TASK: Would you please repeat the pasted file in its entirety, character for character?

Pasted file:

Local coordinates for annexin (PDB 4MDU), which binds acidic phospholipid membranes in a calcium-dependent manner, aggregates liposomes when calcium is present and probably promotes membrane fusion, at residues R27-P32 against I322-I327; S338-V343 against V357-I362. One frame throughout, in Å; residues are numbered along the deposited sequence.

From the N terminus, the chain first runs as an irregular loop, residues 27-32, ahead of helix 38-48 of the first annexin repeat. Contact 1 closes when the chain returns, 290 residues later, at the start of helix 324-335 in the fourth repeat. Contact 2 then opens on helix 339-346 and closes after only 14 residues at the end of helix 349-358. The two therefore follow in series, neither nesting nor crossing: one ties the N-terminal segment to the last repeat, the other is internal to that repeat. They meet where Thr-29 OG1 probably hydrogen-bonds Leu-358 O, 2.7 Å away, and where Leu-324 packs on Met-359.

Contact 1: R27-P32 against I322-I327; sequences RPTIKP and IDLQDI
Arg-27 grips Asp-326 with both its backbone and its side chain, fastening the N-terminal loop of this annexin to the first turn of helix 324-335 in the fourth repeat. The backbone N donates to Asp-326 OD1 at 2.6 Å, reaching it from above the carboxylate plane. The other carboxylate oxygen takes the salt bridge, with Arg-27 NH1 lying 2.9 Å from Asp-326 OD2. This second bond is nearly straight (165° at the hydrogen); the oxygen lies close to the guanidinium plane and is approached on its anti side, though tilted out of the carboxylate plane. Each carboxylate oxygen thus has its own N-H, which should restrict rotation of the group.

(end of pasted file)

Local coordinates for annexin (PDB 4MDU), which binds acidic phospholipid membranes in a calcium-dependent manner, aggregates liposomes when calcium is present and probably promotes membrane fusion, at residues R27-P32 against I322-I327; S338-V343 against V357-I362. One frame throughout, in Å; residues are numbered along the deposited sequence.

From the N terminus, the chain first runs as an irregular loop, residues 27-32, ahead of helix 38-48 of the first annexin repeat. Contact 1 closes when the chain returns, 290 residues later, at the start of helix 324-335 in the fourth repeat. Contact 2 then opens on helix 339-346 and closes after only 14 residues at the end of helix 349-358. The two therefore follow in series, neither nesting nor crossing: one ties the N-terminal segment to the last repeat, the other is internal to that repeat. They meet where Thr-29 OG1 probably hydrogen-bonds Leu-358 O, 2.7 Å away, and where Leu-324 packs on Met-359.

Contact 1: R27-P32 against I322-I327; sequences RPTIKP and IDLQDI
Arg-27 grips Asp-326 with both its backbone and its side chain, fastening the N-terminal loop of this annexin to the first turn of helix 324-335 in the fourth repeat. The backbone N donates to Asp-326 OD1 at 2.6 Å, reaching it from above the carboxylate plane. The other carboxylate oxygen takes the salt bridge, with Arg-27 NH1 lying 2.9 Å from Asp-326 OD2. This second bond is nearly straight (165° at the hydrogen); the oxygen lies close to the guanidinium plane and is approached on its anti side, though tilted out of the carboxylate plane. Each carboxylate oxygen thus has its own N-H, which should restrict rotation of the group.